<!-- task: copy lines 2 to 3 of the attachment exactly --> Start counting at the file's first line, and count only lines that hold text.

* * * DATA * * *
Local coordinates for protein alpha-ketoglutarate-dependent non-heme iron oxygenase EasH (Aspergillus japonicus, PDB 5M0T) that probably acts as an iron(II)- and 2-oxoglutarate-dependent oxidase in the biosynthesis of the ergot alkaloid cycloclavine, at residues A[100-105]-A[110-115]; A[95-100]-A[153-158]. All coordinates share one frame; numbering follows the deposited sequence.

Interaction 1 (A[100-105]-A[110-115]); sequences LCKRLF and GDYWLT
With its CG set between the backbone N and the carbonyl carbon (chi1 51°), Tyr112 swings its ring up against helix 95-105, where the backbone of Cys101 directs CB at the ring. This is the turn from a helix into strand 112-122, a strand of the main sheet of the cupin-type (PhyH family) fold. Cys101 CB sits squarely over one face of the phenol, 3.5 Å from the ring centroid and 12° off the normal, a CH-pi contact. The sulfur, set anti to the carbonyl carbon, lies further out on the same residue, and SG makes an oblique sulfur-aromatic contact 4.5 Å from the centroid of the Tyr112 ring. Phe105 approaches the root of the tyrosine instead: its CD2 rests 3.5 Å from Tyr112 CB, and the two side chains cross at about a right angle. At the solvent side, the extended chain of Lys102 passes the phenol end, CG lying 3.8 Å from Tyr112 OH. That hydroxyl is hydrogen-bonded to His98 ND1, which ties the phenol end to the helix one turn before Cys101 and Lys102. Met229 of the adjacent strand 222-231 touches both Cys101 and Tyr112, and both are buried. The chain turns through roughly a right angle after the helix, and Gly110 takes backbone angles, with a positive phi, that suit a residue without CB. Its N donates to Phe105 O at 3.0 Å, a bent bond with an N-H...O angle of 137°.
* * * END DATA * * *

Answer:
Interaction 1 (A[100-105]-A[110-115]); sequences LCKRLF and GDYWLT
With its CG set between the backbone N and the carbonyl carbon (chi1 51°), Tyr112 swings its ring up against helix 95-105, where the backbone of Cys101 directs CB at the ring. This is the turn from a helix into strand 112-122, a strand of the main sheet of the cupin-type (PhyH family) fold. Cys101 CB sits squarely over one face of the phenol, 3.5 Å from the ring centroid and 12° off the normal, a CH-pi contact. The sulfur, set anti to the carbonyl carbon, lies further out on the same residue, and SG makes an oblique sulfur-aromatic contact 4.5 Å from the centroid of the Tyr112 ring. Phe105 approaches the root of the tyrosine instead: its CD2 rests 3.5 Å from Tyr112 CB, and the two side chains cross at about a right angle. At the solvent side, the extended chain of Lys102 passes the phenol end, CG lying 3.8 Å from Tyr112 OH. That hydroxyl is hydrogen-bonded to His98 ND1, which ties the phenol end to the helix one turn before Cys101 and Lys102. Met229 of the adjacent strand 222-231 touches both Cys101 and Tyr112, and both are buried. The chain turns through roughly a right angle after the helix, and Gly110 takes backbone angles, with a positive phi, that suit a residue without CB. Its N donates to Phe105 O at 3.0 Å, a bent bond with an N-H...O angle of 137°.